If you follow sports or even watch the news for that matter, you have probably had the chance to see the elbow Metta World Peace (Ron Artest) threw on Oklahoma City Thunder guard James Hraden. If you haven’t seen it, here it is:
“Metta World Peace” is even trending on Google as of this morning:
Mr. World Peace even has a section on his Wikipedia page dedicated solely to his disciplinary and legal issues throughout the years. The point here is that even after Ron Artest “re-branded” to Metta World Peace in September of 2011, the Los Angeles Lakers forward still seems to play with little to no class on the basketball court.
What can we as marketers learn from Metta World Peace’s actions when it comes to reputation and brand management? Below are 3 tips that will help you maintain positive brand awareness and a clean reputation both on and offline.
Don’t Keep Repeating the Same Mistakes
No matter what type of business you are in, if negative behaviors by your company have been brought to light in the past, correct your mistakes, don’t repeat them. In 2003, Ron Artest was suspended 3 games by the NBA for destroying a TV camera at Madison Square Garden. In the same season, he was suspended another 4 games for a confrontation with another NBA coach. Then came 2004 and the infamous Pacers/Pistons brawl where Artest was the center of altercations between fans and players. The disciplinary and legal issues go on and on for Mr. Artest/World Peace.
My point here is that as a company, you will never earn or maintain a positive reputation unless you are willing to fix what is causing your issues. If you run a restaurant and your customers are constantly complaining about the temperature of the steak, it might be time to look for a new cook.
Re-Branding Doesn’t Solve All of Your Issues
Similar to my first point, re-branding will not serve as the end all be all unless you are making positive changes within your company or organization. I tweeted this last night:
— Craig Kilgore (@ckilgs) April 23, 2012
While Metta World Peace’s reasoning for the name change/re-brand probably wasn’t to indicate cleaner on court play, my second point is that simply re-branding your products/services does not mean you will avoid negativity carried over from your previous brand. For your own peace of mind, World Peace’s reasoning for the name change according to his court hearing was that:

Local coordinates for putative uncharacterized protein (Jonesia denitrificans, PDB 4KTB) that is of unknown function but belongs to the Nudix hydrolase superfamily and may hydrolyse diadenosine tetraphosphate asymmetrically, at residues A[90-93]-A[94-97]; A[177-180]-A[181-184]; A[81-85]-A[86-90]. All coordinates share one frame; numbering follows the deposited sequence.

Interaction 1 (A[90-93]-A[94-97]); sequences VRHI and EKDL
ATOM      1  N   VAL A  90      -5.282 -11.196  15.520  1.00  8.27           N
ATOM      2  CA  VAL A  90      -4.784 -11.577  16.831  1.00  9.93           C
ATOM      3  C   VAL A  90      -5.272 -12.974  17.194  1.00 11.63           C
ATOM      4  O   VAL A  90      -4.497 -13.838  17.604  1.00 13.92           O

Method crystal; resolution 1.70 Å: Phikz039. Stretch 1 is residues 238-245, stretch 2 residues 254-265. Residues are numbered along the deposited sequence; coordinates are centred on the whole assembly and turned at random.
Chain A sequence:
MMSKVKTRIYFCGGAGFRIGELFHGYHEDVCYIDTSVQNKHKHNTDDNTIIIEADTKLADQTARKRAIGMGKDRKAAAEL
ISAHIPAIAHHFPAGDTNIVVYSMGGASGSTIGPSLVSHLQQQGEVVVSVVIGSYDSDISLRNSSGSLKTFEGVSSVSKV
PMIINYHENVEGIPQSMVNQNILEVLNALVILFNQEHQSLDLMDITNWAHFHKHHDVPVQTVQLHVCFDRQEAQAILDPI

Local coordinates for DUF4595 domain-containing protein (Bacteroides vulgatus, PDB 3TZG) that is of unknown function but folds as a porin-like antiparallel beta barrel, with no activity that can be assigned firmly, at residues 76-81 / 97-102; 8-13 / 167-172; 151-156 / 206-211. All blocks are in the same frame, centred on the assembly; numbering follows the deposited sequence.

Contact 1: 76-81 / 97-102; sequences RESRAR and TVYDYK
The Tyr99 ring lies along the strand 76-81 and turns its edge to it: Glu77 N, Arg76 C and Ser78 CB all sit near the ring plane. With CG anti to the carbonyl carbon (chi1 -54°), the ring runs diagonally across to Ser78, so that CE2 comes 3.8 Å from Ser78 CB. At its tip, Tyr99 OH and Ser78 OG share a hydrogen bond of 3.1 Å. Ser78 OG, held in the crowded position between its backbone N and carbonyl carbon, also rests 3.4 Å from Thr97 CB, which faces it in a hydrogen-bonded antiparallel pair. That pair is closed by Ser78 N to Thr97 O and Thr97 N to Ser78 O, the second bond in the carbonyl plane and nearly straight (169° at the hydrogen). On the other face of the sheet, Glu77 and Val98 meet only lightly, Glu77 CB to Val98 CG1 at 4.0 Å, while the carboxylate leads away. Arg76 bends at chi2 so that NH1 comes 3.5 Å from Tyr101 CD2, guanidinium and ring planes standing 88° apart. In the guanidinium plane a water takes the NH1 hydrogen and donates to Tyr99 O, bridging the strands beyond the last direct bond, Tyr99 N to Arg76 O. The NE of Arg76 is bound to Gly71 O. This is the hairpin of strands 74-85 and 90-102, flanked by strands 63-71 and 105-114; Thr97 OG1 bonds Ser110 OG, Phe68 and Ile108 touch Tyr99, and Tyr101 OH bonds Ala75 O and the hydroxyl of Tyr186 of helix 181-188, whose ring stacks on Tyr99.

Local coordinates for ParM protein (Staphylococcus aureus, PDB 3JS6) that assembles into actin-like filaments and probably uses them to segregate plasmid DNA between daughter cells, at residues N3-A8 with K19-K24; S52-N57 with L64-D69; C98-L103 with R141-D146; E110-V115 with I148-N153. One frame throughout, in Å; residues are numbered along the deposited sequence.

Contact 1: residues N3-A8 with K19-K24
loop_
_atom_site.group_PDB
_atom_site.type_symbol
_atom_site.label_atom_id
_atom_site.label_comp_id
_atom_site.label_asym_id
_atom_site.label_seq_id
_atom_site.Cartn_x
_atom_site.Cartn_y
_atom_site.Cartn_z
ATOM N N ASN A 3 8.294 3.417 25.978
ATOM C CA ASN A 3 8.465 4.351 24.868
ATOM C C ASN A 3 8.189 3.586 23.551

changing my name was meant to inspire and bring youth together all around the world
Again, if you have issues that are leading to negative brand awareness or a less than pleasant online or offline reputation, don’t count on re-branding to save you.
Use Common Sense
The last point that I want to make is that all of this could have been avoided with some good old common sense. We see it all too often, whether it’s World Peace elbowing his opponents or KFC encouraging you to stock up on fried chicken during an earthquake, the constant here is the lack of common sense. Being active in sports for my entire life, I understand how easy it is to get caught up in the moment and let your temper get the best of you. Being a digital marketer at Mainstreethost, I realize that some of the biggest marketing opportunities arise in correspondence with current events or world news. At the end of the day, you are better off taking a couple of extra seconds to think about the damage your actions can potentially cause. Use common sense.
If you are responsible for your company’s brand awareness or reputation management, don’t continuously make the same mistakes, use common sense and realize that re-branding is not the solution to all of your problems. From a personal standpoint, learn from World Peace’s blatant inability to learn from mistakes when going about your everyday routines (don’t elbow people in the face and expect it to just blow over).
What are some of your favorite brand disaster stories?